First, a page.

• I understand that totally. Guess my challenge will be to see how to not get washed out in this process. So far not too bad though. Maybe? My mother in law and sister in law have hair color like yours and will dye to their last day!!

      • My middle daughter had dug in her heels and refused to colour her hair now it’s a goodly cover of grey (and she used to dye hers every punk colour). She says, quite rightly, if men can be silverbacks and no one notices, so too can women. So we go out with our cameras and anyone seeing us from behind thinks she’s the mother and I’m the daughter.

      • Either way , the choices can be fun!! Silver does look a lot different than dark brown for certain!! Birds aren’t the only creatures that change color with biology.

      • I guess I wouldn’t mind silver, it’s all those messy medleys inbetween. But no, I can’t even take blonde, it just leaves me looking ill.

      • I agree it is a tricky thing with ladies natural coloring if grey can work or not work. Wonderful we live in a time of convenient and safe choices for hair color…plus its fun!! And you look great with yours.

      • Hey, you haven’t seen how it is now! It really suits

  2. Wow! Gorgeous shot, Judy!

    • Thanks Jill!! It’s really fun when a great subject has a great natural background. It’s always worth fighting for when you see that in the field.

  3. You capture of the heron’s plumage beautifully!

    • Oh thank you!! I confess to being a bit of a nerd when it comes to loving feather details. It is fascinating to see how the bird colorations do change between juvenile stages then adult breeding and non breeding stages. That is what bird hormones do!!

  4. What a wonderful gift those links are! I still have a terrible, terrible time distinguishing this heron from the reddish egret and little blue heron. I finally found the side-by-side comparison photos on the Cornell site, and that was helpful. When I use their Merlin app in the field, it’s still not very useful, since when I enter location/size/color, it presents me with all three birds! More observation is needed.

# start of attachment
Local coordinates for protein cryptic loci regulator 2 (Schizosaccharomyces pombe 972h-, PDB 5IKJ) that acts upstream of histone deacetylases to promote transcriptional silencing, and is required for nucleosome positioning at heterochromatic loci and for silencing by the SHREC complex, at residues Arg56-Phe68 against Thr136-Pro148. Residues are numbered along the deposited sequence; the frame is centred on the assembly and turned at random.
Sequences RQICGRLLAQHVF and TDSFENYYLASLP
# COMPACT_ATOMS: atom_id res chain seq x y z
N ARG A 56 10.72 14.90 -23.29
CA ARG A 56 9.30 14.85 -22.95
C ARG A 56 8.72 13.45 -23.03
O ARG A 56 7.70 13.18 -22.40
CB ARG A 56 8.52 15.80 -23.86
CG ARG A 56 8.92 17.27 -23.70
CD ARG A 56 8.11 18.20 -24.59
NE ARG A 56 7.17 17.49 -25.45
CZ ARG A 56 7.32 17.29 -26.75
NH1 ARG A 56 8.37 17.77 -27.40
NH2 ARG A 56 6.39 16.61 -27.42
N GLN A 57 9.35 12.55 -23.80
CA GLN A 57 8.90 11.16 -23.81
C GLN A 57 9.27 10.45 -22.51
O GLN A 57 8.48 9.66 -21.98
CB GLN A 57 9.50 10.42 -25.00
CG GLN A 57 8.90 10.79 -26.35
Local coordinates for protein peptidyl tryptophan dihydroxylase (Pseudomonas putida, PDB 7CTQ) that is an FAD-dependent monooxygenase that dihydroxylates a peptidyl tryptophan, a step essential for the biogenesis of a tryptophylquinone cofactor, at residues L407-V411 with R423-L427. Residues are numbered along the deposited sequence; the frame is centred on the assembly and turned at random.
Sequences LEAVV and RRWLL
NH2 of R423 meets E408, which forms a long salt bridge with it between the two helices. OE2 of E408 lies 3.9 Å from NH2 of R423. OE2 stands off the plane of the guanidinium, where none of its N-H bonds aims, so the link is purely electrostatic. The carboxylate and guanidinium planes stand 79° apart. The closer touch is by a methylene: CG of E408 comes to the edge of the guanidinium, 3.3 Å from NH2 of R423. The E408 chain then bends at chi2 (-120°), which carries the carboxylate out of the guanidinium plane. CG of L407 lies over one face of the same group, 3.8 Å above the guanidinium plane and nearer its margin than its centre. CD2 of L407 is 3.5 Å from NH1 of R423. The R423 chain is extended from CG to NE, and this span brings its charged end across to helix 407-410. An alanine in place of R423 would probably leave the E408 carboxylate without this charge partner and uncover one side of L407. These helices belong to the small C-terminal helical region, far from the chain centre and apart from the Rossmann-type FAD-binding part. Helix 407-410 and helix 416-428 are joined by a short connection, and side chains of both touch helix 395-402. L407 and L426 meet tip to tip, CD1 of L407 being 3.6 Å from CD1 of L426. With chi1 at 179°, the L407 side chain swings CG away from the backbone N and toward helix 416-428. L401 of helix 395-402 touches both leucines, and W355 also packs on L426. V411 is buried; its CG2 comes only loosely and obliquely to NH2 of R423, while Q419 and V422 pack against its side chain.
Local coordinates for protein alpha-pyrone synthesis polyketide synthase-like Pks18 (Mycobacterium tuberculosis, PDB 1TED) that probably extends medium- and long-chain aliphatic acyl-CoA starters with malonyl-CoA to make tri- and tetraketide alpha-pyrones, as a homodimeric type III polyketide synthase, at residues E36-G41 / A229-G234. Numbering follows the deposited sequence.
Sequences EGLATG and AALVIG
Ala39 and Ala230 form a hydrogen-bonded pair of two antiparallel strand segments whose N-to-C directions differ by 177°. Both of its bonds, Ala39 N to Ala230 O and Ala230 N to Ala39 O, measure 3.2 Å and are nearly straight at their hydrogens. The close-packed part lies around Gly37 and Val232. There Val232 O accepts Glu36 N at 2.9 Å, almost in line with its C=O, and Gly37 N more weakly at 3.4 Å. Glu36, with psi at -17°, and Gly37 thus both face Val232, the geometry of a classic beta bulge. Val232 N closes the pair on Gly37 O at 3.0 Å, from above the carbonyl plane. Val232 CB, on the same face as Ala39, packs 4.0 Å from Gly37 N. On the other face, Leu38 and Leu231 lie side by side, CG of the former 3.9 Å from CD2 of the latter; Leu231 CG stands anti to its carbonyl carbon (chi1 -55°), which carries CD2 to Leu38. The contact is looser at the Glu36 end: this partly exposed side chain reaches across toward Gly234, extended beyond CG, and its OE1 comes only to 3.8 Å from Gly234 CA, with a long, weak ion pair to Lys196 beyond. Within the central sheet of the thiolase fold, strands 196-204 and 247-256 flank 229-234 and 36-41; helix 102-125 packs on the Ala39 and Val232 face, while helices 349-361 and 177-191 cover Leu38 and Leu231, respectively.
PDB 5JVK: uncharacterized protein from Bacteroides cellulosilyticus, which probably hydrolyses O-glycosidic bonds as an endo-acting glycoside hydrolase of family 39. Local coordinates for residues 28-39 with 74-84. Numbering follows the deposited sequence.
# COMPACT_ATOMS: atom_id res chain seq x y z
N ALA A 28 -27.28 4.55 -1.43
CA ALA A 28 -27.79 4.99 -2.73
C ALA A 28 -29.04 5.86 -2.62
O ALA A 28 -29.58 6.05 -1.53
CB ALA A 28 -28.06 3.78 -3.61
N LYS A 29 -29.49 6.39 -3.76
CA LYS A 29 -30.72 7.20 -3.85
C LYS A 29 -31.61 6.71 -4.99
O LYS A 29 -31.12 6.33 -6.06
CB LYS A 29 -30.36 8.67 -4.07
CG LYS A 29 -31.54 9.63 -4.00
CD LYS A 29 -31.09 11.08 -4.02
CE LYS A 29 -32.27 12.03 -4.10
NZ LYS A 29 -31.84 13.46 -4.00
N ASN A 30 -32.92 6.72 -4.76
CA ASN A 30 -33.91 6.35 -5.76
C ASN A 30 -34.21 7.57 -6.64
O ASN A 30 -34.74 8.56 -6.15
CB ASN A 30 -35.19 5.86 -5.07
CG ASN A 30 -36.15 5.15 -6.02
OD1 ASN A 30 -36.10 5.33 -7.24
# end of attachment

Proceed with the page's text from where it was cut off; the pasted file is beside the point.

Is “Louisiana heron” a synonym for tri-colored heron? I couldn’t find any site that used both common names for the bird, so I’m not sure, but I think it must be, especially since the scientific name for this one includes tricolor as the specific epithet.

    I love feather details myself, and you do such a wonderful job of capturing them. Remember my photos of the bathing “great blue” heron that actually was one of these birds? After looking through your photos here, I can see the Louisiana heron details in that photo more easily.

    • https://www.audubon.org/birds-of-america/louisiana-heron

      Here is a link you might enjoy. I tend to call the tricolor by Lousiana He4on because that is how I first learned it. Audubon called it Lousiana Heron I think because he first saw it in Louisiana. I love his ornithological biographies and quote from them from time to time. The biographies accompanied his Birds Of North America. The Lousiana Heron is one of my favorite Plates. So when I got into taking pictures of them everyone around me just called them Tricolor Herons. I like Louisiana heron but have adjusted to use both references for the Egretta tricolor. I am slow to change when I am used to naming a certain way. Even with people who want to be called something different later on in life.

      I know you will enjoy the link above.

      The birds I used to confuse the most were the Reddish egret and the Little Blue heron as they are so similar in coloration. The Reddish being more shaggy in the neck feathers and with a pink and black bill while the Little Blue has a blue and black bill. It is always good to remember with the egret/heron names that all egrets are herons but all herons are not egrets. Its the ornamental back feathers or aigrettes during breeding that define.